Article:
Album: MGMT (Self-Titled)
In 2008, MGMT debuted as an arty pop band produced by go-to psychedeli-pop producer Dave Fridmann. They scored three hit singles (Time to Pretend, Kids, Electric Feel), and while I wasn’t taken with them in general, I voted Time to Pretend as my favorite single of 2008. Huge-sounding and pretty and minor-key, it plans out a life, starting from “I’m feeling rough, I’m feeling raw, I’m in the prime of my life/ Let’s make some music, make some money, find some models for wives/ I’ll move to Paris, shoot some heroin and fuck with the stars/ You’ll man the island and the cocaine and the elegant stars”, then proceeding to nostalgia-for-their-naive-youth, dumping their model wives for younger women, and choking to death on their own vomit. The excellent critic Tris McCall dismissed it as cheap sarcasm, and my ballot in his poll argued with him: “The music and the second verse are squarely aimed at poignance, first-person with a first-person sense of loss. Beyond that, the album reminds me of the Modern English album with I Melt With You, not in style but in spirit: an arty album by a band that seems desperately afraid of writing too many hits. Time to Pretend comes across to me as much more honest than the band would care to admit; and since fame _is_ attractive and _is_ scary, I find it moving.”
Which is still how the song sounds to me. But I under-estimated the sincere viciousness of the mockery of their own dreams, and the commitment behind it; I didn’t know that MGMT had broken up before that debut album (Oracular Spectacular) was even made, fully intending to resume life as Wesleyan University students and then as adults. In a story that sounds more 1970s than 2000s, they were chased down by record company execs who’d heard their demos, and begged (and paid) to re-form. When their debut was a hit, they stayed together, but released a second album, Congratulations, that sounded to me like a complete mess. All I heard in it were nebulous “psychedelic” arrangement ideas — song-length but not song-form, neither pretty nor ugly nor energetic — jumbled together under no evident principle beyond “Ha! Let’s see the frat-rats put up with *this*!”
Which, judging by an excellent 2013 Pitchfork.com feature article by Larry Fitzmaurice, was of course partly unfair — he shows a studio run by a duo of geeks working separately to come up with sounds they think are really interesting — but partly dead-on, as Andrew VanWyngarden and Ben Goldwasser talk contemptuously of “pop songs” and popularity. What makes MGMT work for me where Congratulations failed is that this time, they can’t help writing pop songs anyway — no matter what they do to them.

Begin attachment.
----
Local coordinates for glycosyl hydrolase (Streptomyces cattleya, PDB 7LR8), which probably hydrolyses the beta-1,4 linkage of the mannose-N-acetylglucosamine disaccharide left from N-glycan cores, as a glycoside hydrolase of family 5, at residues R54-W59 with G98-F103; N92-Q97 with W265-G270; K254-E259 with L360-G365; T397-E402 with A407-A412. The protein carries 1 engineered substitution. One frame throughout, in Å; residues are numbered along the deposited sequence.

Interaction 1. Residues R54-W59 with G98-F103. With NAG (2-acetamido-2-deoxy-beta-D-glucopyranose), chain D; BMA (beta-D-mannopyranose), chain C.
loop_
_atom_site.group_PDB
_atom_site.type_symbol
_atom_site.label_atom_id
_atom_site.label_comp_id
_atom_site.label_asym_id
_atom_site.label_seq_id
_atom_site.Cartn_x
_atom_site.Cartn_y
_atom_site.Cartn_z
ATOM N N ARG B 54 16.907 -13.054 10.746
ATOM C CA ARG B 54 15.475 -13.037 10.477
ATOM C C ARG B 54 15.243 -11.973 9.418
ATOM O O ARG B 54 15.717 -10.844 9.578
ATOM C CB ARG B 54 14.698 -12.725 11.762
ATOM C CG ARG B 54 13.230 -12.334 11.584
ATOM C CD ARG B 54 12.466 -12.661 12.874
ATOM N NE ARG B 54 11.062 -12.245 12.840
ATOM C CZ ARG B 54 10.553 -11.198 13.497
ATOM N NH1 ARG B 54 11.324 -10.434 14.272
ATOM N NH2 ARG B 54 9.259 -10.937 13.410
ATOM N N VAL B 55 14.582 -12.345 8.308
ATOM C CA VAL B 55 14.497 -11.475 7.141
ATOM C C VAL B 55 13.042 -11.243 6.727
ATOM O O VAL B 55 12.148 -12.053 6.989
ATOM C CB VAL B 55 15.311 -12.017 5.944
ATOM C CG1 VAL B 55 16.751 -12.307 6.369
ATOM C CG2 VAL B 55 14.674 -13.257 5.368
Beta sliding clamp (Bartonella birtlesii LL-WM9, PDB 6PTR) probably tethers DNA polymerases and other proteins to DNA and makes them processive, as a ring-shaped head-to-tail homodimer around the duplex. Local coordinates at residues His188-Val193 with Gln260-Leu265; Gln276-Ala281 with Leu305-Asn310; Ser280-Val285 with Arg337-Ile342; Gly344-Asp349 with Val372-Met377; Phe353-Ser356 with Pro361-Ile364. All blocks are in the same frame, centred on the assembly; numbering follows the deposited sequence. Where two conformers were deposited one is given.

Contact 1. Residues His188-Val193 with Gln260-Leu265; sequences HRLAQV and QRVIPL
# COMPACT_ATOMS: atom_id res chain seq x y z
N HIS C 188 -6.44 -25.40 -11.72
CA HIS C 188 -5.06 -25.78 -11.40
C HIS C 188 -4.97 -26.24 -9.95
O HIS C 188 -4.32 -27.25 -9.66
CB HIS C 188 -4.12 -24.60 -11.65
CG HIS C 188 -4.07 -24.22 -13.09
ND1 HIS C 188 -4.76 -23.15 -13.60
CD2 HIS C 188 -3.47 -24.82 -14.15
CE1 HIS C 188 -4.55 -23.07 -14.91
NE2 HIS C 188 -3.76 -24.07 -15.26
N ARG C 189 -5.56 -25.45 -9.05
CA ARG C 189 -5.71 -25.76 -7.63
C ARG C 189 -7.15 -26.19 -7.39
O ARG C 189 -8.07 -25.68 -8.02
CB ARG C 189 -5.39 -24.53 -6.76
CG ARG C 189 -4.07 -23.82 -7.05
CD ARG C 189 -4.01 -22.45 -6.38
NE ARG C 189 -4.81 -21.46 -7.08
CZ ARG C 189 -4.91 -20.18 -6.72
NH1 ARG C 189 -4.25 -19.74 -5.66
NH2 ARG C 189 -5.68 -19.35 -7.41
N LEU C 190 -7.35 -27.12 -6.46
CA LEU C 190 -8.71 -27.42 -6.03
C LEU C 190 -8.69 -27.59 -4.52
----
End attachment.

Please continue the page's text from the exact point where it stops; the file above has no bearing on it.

Alien Days stretches VanWyndgarden’s mild tenor voice an out-of-character octave and a half in a strong, George Harrison-style tune. The massive yet pretty psych-pop landscape of reverberated and warped cymbals/ kick-drums/ organs/ theremin is built to from a recognizable structure of strummy folk-pop, and the chord sequence uses chords built on all 12 tonic notes from A to G-sharp. Cool Song No. 2 is sing-song and jaunty with a firm heartbeat, even as the sounds are again stretched and gated and distorted, every piano note or whistle or syllable flying off in several directions at once — and it keeps lurching into brief unnerving melodies before slipping back into its summery stride. Mystery Disease is Georgio Moroder-style European disco plus real cathedral-born drums, dark and mysterious and built for dancing.
Introspection makes a catchy melody from half an octave, and moves from Smiths-style jangle-pop into wobbling synthesizers, tea-kettle-style pennywhistles, and an echoing march beat. Your Life is a Lie, swift and percussive and major-key, is a brutally jolly children’s tune — “Count your friends/ on your hands/ Now look again/ They’re not your friends/ Hold your breath/ Everyone left/ No surprise” — like a catechism taught in school by a Stephen King monster. Plenty of Girls in the Sea is perkier still, Paul McCartney with his most manic grin, tossed from one deformed hand to another by screeching kazoo-beasts and fiddle-creatures, and shambling 1960s robots covered with spinning knobs. Even the sedate, whooshing outro song an Orphan of Fortune has a cinematic moodiness that’s hummable.
This doesn’t mean MGMT‘s delusion that they hate pop music is a problem, or an irrelevancy. Instead, it’s MGMT‘s strength. Oracular Spectacular, precisely because it wasn’t conceived as a fuck-you to any wrong person who might dare to like them, was a fairly lightweight album (Time to Pretend aside): no stronger than the tunes VanWyngarden could sing, and he kind of mumbling at that. The songs on MGMT are crammed with interesting distractions. *And* the melodies (and the singer’s projection) have improved. Maybe those tunes are, to quote Cool Song No. 2, “something to soften the sadistic urge”. Fine: they’re also what make the urges worth listening to.
– Brian Block